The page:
"It relies on the fact that if you pay the ransom you get the data back, and the more it becomes apparent that you pay the ransom and don't get your data back, the less likely you are to pay the ransom."
"That could be the single biggest silver-lining to do with WannaCry; it may have killed the goose which laid the golden egg from a criminal perspective," says Ferguson.
But that might be wishful thinking, because WannaCry was unique and while the security industry will tell people that they need to take additional precautions, the public will likely be back to business as usual soon enough.
"I don't buy it that the ransomware in general will start to see a decay because of the publicity of WannaCry," says James Lyne, Global Head of Security Research at Sophos.
"I'd love to think that means that everyone has backups, everyone is prepared to follow the ethics of not paying cybercriminals and make it a crime which doesn't pay. I'd love to see it, but it won't happen."
If anything, ransomware is going to become more advanced, harder to decrypt with free tools, and things are going to get worse before they get better -- before enough individuals and organisations learn to not to pay ransoms, or to protect their systems with backups.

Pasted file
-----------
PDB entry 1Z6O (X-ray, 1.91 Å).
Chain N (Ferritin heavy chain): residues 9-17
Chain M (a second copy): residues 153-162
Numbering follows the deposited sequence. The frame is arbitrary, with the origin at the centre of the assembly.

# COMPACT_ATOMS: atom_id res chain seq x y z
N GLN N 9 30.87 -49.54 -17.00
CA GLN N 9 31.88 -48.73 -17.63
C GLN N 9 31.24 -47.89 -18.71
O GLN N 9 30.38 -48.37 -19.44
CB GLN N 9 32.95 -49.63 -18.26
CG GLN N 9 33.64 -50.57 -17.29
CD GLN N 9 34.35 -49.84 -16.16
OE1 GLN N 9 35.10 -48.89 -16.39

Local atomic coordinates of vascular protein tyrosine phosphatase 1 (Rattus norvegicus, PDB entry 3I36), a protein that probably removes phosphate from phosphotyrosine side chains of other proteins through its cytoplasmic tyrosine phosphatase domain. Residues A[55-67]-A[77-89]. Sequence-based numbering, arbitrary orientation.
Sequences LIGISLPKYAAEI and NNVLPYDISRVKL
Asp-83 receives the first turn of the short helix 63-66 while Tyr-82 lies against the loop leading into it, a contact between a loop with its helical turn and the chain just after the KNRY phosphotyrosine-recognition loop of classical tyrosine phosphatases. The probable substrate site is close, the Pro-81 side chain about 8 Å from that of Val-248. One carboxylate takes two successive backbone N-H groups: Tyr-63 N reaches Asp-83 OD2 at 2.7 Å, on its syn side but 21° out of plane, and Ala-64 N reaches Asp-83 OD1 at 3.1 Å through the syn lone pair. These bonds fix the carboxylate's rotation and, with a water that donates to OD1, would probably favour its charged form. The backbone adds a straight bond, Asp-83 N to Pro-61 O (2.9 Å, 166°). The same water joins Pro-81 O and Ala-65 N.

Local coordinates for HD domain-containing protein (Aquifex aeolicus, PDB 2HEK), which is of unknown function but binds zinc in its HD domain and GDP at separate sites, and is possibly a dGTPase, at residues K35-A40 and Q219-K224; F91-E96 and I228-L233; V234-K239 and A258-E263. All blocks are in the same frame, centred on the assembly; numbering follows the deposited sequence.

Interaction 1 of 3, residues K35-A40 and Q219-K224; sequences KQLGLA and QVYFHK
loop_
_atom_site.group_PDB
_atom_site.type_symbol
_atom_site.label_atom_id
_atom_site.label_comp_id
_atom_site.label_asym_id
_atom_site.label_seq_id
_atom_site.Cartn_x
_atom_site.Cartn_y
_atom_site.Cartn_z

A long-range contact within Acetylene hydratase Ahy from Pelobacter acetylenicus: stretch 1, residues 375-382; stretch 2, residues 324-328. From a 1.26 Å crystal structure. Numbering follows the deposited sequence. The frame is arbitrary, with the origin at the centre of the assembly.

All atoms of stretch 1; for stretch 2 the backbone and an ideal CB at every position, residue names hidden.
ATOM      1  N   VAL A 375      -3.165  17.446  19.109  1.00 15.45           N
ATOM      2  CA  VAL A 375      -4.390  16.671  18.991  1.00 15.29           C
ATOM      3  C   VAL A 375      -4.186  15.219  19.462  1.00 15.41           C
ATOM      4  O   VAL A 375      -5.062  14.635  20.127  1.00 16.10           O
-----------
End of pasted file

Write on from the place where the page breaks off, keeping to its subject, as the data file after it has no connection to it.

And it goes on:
"I think we're going to go through a period of much more painful ransomware before that happens. I think we're still on the up, rather than the drop," says Lyne.
"We're going to go through a period of ransomware authors having much more robust crypto, robust payment channels, the death of decryption tools which help people get their data back without paying".
"The average size of ransoms has tripled in the last year, because it's supply and demand. If a criminal can charge more because they know they're going to get a return, they will," says Thompson.
He calls it "worrying dynamic" especially because "this would die tomorrow if people stopped paying, because there'd be no return on investment whatsoever."